The Great Gatsby (beware of spoilers)

ImageSo just returned after watching the long-awaited Great Gatsby starring  Leonardo DiCaprio and Tobey Maguire. And I’ll have to suspend all previous literary instruction and nominate the only word I feel truly encapsulates this masterpiece:

 ‘Urgh!’

Not the popular urgh of disgust but the sound made when your breath is taken away and leaves you only with primal grunts of satisfaction.

It was magnificent. A tale of a man who lived the most lavish and envied lifestyle but in truth, was deeply troubled and lonely, building this extravagant life to attract the attention of a woman who eluded him. A role that seems to be Leonardo DiCaprio’s bread and butter: On-edge, borderline insane, insecure, trusting, charming, creepy but at the same time, completely safe.  Elegant at his best, affectionately clingy at his worst, J. Gatsby was a man we could not help but love. And his faithful friend, Nick Caraway played by boyishly charming Tobey Maguire, narrated the story exquisitely, with a deep insight into the complicated Gatsby and matters of life and love which he taught us.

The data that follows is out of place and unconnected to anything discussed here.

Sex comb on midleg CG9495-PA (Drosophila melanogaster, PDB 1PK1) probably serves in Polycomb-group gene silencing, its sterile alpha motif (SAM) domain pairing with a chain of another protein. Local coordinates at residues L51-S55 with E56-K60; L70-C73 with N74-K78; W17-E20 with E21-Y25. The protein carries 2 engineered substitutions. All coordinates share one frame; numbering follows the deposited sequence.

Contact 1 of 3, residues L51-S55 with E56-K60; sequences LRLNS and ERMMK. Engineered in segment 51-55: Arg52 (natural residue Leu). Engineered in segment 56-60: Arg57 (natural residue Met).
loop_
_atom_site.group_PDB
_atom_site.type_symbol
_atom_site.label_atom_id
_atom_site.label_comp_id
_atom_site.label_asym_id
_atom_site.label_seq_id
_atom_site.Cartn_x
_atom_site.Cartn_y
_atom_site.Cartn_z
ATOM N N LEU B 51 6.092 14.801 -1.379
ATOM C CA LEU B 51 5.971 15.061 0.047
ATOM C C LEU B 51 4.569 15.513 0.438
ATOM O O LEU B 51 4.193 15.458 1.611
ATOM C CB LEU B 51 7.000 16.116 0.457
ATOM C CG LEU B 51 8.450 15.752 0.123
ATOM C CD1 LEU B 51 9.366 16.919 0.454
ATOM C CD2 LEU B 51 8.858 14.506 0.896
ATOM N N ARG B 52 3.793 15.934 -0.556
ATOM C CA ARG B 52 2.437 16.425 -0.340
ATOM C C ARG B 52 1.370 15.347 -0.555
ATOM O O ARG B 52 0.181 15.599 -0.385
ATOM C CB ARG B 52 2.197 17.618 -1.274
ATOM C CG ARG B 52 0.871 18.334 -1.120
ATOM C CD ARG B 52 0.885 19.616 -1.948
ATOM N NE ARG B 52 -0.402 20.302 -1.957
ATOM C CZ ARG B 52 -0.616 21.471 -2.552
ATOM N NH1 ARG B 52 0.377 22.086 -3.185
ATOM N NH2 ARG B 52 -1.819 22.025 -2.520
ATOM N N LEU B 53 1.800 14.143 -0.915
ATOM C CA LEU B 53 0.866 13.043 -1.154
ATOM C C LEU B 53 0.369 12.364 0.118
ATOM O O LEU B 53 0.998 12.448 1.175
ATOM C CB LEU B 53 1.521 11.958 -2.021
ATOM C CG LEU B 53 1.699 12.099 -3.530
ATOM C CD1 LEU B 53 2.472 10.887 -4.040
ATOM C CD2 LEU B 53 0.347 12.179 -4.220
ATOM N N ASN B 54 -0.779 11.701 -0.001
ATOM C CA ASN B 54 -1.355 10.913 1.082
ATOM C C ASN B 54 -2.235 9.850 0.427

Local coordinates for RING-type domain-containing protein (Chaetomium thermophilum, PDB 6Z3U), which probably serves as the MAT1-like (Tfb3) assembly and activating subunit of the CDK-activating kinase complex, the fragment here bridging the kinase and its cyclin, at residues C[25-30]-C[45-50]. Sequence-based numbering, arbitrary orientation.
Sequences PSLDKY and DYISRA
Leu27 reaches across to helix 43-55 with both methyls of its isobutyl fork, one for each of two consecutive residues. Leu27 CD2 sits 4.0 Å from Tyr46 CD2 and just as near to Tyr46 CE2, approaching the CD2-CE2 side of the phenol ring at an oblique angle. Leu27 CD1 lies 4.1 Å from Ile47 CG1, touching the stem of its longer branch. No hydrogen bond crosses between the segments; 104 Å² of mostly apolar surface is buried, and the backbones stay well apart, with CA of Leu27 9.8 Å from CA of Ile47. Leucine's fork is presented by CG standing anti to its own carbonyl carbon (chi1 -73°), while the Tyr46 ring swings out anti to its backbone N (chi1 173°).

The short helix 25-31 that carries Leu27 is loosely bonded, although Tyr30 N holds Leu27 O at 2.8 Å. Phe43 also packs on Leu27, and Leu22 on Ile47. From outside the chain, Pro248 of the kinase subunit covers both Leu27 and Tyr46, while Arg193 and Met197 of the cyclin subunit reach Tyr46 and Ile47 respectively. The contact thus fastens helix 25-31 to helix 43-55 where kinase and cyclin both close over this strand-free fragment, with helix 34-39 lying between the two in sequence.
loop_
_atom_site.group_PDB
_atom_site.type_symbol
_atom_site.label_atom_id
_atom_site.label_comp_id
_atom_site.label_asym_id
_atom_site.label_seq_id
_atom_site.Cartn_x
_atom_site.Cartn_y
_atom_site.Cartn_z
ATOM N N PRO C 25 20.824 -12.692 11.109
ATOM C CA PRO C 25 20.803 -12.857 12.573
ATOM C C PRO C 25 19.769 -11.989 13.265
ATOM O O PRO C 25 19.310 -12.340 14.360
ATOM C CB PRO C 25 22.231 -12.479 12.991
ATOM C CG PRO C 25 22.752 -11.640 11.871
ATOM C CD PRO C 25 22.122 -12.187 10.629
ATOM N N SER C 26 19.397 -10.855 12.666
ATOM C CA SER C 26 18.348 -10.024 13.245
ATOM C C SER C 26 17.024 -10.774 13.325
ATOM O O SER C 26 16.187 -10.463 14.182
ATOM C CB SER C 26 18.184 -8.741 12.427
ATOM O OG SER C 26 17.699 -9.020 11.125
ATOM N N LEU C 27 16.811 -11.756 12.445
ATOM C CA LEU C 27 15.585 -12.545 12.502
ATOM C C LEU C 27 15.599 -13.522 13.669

But as with most epic movies, the story line is secondary to the message it teaches. J. Gatsby was a poor farmer’s child with a stolen identity who had grand dreams for the future. However we watch this all change when he falls in love. Love stops him in his tracks, as it does for most. As Tobey Maguire so beautifully put it:

“He knew that when he kissed this girl…his mind would never romp again like the mind of God”

He was free to climb as high as his imagination could take him; in fact, he turned his destiny around so quickly, it’s easy to believe he did imagine the whole thing for himself. His visions and possible achievements were free and unbridled, until he fell in love. Then the object of his affection became his limitation. His life suddenly existed to please her and to get her back into his life. Just as he tirelessly pursued his goal of a better life, now he tirelessly pursued his new vision: being with Daisy Buchanan.

He could no longer go where he pleased, do what he pleased and dream of the endless possibilities of tomorrow. Now his dreams only consisted of her. Love limited him, and eventually, love killed him. A tragic end, so beautifully directed by Bahz Luhrmann, who also directed other epics such as ‘Romeo + Juliet’ and ‘Moulin Rouge’.

Luhrmann showed so clearly and so elegantly; the frivolity of life, the carelessness and limitations of love, and the immeasurable wonders of the human imagination.

Review by Konyin Aromolaran

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